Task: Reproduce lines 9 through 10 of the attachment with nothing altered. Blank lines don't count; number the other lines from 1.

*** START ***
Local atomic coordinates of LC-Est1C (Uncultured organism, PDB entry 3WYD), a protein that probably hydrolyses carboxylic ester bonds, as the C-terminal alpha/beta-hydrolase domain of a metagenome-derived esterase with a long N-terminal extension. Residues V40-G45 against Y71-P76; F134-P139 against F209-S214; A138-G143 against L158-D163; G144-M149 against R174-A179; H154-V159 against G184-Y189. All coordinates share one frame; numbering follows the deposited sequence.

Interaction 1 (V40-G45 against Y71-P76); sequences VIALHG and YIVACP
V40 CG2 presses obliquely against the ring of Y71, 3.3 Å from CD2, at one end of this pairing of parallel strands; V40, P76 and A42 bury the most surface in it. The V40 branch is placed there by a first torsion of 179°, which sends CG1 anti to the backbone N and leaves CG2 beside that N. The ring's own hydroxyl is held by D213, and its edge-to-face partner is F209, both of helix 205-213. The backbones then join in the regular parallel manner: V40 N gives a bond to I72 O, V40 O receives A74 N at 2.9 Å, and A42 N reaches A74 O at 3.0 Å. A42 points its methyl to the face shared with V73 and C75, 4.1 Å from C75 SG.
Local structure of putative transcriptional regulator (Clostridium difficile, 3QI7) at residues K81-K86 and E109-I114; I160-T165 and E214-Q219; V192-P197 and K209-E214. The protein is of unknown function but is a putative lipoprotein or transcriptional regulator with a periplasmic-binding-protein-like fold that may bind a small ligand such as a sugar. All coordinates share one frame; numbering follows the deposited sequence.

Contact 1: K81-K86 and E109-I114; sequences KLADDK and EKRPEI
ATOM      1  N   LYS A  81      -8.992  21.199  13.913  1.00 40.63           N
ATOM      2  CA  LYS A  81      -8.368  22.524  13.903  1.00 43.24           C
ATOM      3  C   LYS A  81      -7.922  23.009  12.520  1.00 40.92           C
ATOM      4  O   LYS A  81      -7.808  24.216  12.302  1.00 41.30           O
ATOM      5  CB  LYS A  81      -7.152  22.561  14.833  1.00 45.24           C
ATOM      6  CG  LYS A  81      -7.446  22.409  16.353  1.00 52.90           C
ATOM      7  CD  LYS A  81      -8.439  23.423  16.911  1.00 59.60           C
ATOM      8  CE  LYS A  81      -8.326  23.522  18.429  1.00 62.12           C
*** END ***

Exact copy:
ATOM      4  O   LYS A  81      -7.808  24.216  12.302  1.00 41.30           O
ATOM      5  CB  LYS A  81      -7.152  22.561  14.833  1.00 45.24           C